Mark Ruffalo stars as Robert Bilott in “Dark Waters” (Photo Credit: Mary Cybulski/Focus Features).
Does David Always Defeat Goliath?
The more things change the more things stay the same.
Big corporations care about big profits.
Many corporations do not care about the big problems that they create for common people who have to deal with the consequences and repercussions of their greedy decisions.
The movie “Dark Waters” just represents a microcosm of that reality in heartbreaking and sad reality that will remind many of the current water crises in Flint, Mich.
In “Dark Waters,” Robert Bilott (Mark Ruffalo) sits on top of the world.
He has a beautiful wife named Sarah (Anne Hathaway) and a growing family.
Rob has become a partner at his Ohio law firm, which defends major corporations and the sky seems the limit for his life.
But no matter how far one goes in their career, they should not forget from whence they came.
And no matter what a person tells their grandparents or their parents, as it pertains to their career, one’s elders will always expect a person to do a favor for family or close family friends.
Out of the blue, a man named Wilbur Tennant (Bill Camp) appears in Rob’s law office, telling Rob’s coworkers that he knows the corporate defense attorney.
Although Rob cannot place Wilbur, the disgruntled West Virginia farmer has driven to Cincinnati because he knows Rob’s grandmother, and Grammers has told Wilbur that her grandson will help him in his legal predicament.
Wilbur has a major problem with the giant chemical company, DuPont.
First of all, his biggest problem is that he has a problem with a company as large as DuPont.
Major corporations have general counsel that they pay per month, or on salary, to handle legal claims.
Those companies pay those lawyers regardless if someone has filed a lawsuit against them or not.
Furthermore, companies like DuPont do not have to pay their legal counsel more money if they have to go to court.
Therefore, they can often drag cases out for years and decades until the complainant drops the case because of the excessive legal bills.
All of the reputable lawyers in West Virginia have turned Wilbur down and he travels to Cincinnati to meet with Rob as a last resort.
Wilbur makes money on his own land.
He did not get a fancy college degree.
Wilbur does not speak the King’s English.
However, Wilbur knows when someone has screwed him over.
The West Virginia farmer has recently lost 150 cows mysteriously.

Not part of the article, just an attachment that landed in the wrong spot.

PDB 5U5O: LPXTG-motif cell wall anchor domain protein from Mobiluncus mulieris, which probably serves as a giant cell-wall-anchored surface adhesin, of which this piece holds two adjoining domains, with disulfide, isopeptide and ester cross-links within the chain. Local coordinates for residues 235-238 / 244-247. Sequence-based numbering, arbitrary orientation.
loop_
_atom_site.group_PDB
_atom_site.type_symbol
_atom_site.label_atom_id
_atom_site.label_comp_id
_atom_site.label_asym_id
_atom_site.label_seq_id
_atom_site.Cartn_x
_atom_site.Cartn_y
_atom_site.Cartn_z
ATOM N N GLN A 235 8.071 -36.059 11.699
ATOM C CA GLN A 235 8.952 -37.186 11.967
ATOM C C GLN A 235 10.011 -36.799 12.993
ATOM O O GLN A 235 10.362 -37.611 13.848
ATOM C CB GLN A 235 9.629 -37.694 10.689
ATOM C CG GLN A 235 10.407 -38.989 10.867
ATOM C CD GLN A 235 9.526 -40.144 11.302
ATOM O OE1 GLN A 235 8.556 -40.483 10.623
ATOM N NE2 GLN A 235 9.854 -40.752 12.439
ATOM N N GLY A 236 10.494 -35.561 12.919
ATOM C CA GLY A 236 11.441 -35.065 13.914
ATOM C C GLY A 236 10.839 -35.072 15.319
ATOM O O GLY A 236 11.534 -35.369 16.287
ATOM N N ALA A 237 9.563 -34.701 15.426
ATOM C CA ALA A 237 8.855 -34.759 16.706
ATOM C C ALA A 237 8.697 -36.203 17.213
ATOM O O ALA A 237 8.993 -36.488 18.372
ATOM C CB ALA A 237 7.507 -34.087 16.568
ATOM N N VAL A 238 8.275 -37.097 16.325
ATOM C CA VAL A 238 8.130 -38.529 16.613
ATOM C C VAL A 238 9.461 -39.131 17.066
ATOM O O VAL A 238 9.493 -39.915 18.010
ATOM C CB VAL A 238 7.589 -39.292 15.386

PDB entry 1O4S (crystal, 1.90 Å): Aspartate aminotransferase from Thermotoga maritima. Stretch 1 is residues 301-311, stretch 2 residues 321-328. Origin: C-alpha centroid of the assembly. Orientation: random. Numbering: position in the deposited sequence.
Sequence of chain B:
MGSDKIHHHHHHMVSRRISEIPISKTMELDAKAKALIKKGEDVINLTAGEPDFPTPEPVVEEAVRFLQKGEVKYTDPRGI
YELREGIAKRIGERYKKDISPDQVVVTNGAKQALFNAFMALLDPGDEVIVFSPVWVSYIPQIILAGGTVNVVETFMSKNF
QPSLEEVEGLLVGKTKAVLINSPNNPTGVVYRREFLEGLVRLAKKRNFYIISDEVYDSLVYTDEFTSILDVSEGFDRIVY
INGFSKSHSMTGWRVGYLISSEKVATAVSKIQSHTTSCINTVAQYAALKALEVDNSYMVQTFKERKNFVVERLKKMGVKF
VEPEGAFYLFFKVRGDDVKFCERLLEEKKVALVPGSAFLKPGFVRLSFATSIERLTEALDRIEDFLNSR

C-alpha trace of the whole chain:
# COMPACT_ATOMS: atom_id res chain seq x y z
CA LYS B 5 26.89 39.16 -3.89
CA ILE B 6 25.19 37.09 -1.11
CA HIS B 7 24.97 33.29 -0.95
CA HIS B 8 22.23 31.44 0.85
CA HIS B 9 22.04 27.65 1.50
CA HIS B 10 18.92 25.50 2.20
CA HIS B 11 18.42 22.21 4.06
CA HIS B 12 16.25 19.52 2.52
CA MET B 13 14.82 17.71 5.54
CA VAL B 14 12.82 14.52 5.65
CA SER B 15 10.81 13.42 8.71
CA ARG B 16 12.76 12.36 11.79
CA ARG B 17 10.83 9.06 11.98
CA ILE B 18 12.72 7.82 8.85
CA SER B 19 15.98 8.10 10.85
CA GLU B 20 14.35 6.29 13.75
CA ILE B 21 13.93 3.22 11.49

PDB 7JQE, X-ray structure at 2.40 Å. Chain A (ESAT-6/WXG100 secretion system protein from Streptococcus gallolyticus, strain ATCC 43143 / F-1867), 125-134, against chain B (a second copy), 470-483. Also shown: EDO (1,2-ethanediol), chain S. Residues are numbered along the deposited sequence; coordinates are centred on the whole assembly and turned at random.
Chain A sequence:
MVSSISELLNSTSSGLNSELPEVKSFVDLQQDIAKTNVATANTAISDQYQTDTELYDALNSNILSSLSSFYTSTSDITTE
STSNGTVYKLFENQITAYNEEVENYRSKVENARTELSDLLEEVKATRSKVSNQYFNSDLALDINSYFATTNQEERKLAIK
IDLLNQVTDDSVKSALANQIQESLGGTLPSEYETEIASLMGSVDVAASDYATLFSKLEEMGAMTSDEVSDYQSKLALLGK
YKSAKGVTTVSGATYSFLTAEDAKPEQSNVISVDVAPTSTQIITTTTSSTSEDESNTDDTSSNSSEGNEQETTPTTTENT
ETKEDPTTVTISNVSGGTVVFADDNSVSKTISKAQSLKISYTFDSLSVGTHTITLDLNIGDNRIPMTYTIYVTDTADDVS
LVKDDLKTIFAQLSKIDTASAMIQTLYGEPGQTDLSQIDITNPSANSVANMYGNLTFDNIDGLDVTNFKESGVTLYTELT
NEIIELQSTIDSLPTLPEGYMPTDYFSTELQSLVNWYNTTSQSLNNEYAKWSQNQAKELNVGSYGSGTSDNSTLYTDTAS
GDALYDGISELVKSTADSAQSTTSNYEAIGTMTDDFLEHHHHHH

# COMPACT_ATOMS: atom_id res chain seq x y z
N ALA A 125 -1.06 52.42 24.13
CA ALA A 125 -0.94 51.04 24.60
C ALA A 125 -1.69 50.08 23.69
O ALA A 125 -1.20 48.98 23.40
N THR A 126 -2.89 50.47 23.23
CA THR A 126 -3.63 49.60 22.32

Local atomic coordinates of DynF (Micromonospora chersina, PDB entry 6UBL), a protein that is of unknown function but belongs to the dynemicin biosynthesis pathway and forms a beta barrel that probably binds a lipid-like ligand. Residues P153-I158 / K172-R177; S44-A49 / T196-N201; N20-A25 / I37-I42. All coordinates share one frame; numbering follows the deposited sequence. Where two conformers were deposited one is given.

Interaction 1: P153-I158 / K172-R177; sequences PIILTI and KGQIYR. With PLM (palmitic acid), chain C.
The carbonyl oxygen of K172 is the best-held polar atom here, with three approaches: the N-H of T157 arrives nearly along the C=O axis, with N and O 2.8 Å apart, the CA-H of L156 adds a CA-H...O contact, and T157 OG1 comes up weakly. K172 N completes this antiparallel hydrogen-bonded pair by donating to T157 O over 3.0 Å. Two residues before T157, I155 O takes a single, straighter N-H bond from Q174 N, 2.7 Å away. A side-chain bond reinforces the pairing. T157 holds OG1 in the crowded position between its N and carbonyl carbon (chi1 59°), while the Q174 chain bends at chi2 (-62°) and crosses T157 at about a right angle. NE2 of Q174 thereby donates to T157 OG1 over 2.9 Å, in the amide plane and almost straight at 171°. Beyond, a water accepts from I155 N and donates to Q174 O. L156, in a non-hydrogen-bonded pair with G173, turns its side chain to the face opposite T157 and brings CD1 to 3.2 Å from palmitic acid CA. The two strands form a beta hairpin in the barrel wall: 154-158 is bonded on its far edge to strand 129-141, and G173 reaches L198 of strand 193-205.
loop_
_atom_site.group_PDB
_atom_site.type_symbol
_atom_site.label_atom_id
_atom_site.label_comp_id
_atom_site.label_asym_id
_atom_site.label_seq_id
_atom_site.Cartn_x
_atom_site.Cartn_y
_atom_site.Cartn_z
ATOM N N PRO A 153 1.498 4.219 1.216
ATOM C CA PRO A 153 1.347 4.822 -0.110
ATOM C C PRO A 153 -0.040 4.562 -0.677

Those cows provide a living for Wilbur and his family.
Wilbur believes that the cows have gotten sick because they drink from a creek on his farm, which he believes has gotten polluted because of chemicals from DuPont.
He sees no other explanation for the mysterious deaths and behavior of his cows.
In “Dark Waters,” Wilbur is adamant about DuPont’s role in his current family crisis.
Furthermore, he says that his brother died mysteriously after working with chemicals as an employee of DuPont.
Wilbur knows what he knows.
But he needs a lawyer to believe him and voice his concerns for him in court.
In “Dark Waters,” Wilbur wants Rob to tell the world what DuPont has done and is doing.
But does the little man or the common man have a big enough voice to drown out the bullhorns that billion dollar corporations have at their disposal?
In “Dark Waters,” moviegoers will feel the pain that the people of West Virginia endure because of DuPont.
The frustration that reverberates from Wilbur Tennant’s voice almost becomes excruciating because no matter how affluent someone is, they can all relate to the common man stumped out by the powers that be.
Often, corporations and politicians claim they care about the common man and common woman, but often many only care about one common theme, profits and power.
Sometimes, powerful lawyers have the same negative character traits.
Many successful lawyers care about profits over people as well.
But Robert has his own unique character traits that separate him from the pack in the legal profession.
While many lawyers making partner at their law firm would have graduated to a luxury car, Robert still drives a jalopy and lives in a modest home as he prepares to start his family.
That level-headedness probably is one of the reasons that he cannot just easily dismiss Wilbur Tennant’s allegations against DuPont.
Furthermore, Robert has leadership skills and a brazenness that makes him totally unafraid to go against a chemical giant like DuPont even if his co-workers and bosses seam hesitant to tackle the business behemoth.
“Dark Waters” presents the classic David versus Goliath tale, corporate America version.
But does “David” always defeat “Goliath” as David in the Bible defeats the giant, Goliath?
Well, with Robert fighting for Wilbur anything is possible.
“Dark Waters” is downright scary when people think about how much control major corporations have on the common man and common woman.
Regular folks are often at the mercy of the powerful, and the powerful do not always care about the powerless.
Although “Dark Waters” gets the David versus Goliath theme correct, the film does get some things wrong.
Unfortunately, “Dark Waters” gets the classic country/twang West Virginia accent wrong.
No farmer in West Virginia has that accent.
Wilbur has his own speech inflections and patterns but it does not sound like true West Virginia.
Accents aside, “Dark Waters” captures the reality of what it feels like to be hopeless in a world that refuses to hear you because of your bank account, address or lack of higher education.
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